The authority of a court to modify an arbitration award is limited
Matter of Lackawanna Professional Fire Fighters Assn., Local 3166, IAFF, AFL-CIO (City of Lackawanna), 2017 NY Slip Op 08994, Appellate Division, Fourth Department
Supreme Court Lackawanna Professional Fire Fighters Association's petition to confirm an arbitration award and granted the City of Lackawanna's motion to vacate the award. The Association appealed and the Appellate Division unanimously reversed the Supreme Court's ruling "on the law" confirmed arbitration award in favor of the Association.
The Appellate Division ruled that in this instance the arbitrator had merely interpreted and applied the provisions of the relevant collective bargaining agreement [CBA] as she had the authority to do.
The Appellate Division explained that a court is powerless to set aside the arbitrator's interpretation of the contract provision at issue "merely because the court disagrees with it" and a court may not countenance such an action. In any event, we conclude that the plain language of the CBA supports the arbitrator's reasoning. Nothing in the CBA suggests that the contribution requirement applies to retirees so as to render that language ambiguous. If the parties had wished to create such a requirement, they could have done so. Indeed, the record establishes that respondent previously proposed adding such a requirement to the CBA, but that proposal was rejected through collective bargaining.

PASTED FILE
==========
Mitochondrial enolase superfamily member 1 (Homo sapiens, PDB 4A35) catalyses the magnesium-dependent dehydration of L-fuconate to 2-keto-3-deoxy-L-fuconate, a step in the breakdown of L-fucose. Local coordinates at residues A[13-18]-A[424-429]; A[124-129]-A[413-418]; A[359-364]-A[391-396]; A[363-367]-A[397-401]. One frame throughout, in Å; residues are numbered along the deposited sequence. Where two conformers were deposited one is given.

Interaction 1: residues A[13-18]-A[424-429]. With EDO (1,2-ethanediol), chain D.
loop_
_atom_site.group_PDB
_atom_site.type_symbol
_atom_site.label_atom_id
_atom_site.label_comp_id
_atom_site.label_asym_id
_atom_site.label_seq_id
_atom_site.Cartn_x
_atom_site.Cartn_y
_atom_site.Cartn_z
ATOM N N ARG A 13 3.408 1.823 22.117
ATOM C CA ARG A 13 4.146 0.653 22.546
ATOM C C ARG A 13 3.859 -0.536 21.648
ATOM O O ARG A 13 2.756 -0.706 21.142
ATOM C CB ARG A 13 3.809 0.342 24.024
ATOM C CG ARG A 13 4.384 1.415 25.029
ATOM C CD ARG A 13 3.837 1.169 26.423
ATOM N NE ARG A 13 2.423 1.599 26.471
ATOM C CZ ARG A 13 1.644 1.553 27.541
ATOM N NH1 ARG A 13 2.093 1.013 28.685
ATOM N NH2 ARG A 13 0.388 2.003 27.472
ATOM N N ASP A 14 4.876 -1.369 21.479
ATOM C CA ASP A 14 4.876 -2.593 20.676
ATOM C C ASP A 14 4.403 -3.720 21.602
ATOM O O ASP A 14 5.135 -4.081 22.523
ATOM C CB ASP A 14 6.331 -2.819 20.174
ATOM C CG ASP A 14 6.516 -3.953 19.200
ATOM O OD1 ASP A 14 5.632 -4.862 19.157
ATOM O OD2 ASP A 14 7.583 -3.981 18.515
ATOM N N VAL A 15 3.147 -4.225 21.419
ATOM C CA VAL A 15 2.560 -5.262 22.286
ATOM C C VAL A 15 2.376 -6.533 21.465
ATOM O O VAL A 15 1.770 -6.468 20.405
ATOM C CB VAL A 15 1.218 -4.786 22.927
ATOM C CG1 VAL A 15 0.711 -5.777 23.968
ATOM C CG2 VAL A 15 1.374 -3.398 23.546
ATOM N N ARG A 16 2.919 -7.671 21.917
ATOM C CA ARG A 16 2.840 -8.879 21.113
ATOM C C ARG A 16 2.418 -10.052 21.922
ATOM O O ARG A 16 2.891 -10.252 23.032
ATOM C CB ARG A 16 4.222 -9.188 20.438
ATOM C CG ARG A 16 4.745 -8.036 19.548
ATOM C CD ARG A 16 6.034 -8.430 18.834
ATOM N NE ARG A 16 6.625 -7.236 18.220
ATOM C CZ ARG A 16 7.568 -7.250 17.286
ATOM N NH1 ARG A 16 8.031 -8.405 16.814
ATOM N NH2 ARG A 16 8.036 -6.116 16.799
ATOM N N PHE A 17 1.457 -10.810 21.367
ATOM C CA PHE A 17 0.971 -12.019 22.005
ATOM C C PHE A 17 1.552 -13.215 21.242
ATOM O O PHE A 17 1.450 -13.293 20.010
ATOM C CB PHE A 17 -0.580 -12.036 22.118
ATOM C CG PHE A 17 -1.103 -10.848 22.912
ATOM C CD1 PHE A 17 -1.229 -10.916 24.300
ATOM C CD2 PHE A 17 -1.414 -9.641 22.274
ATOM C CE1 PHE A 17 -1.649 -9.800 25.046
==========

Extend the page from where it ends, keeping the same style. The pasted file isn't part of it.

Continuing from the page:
By vacating the arbitration award, Supreme Court had effectively amended the CBA by adding a provision that the parties previously declined to adopt. Accordingly, the Appellate Division reversed the Supreme Court's order, granting the Association's petition to confirm the arbitration award.
§7511(b) of the Civil Practice Law and Rules sets out the limited grounds authorizing a court's vacating an arbitration award as follows:
1. The award shall be vacated on the application of a party who either participated in the arbitration or was served with a notice of intention to arbitrate if the court finds that the rights of that party were prejudiced by:
(i) corruption, fraud or misconduct in procuring the award; or
(ii) partiality of an arbitrator appointed as a neutral, except where the award was by confession; or
(iii) an arbitrator, or agency or person making the award exceeded his [or her] power or so imperfectly executed it that a final and definite award upon the subject matter submitted was not made; or
(iv) failure to follow the procedure of this article, unless the party applying to vacate the award continued with the arbitration with notice of the defect and without objection.
The decision is posted on the Internet at: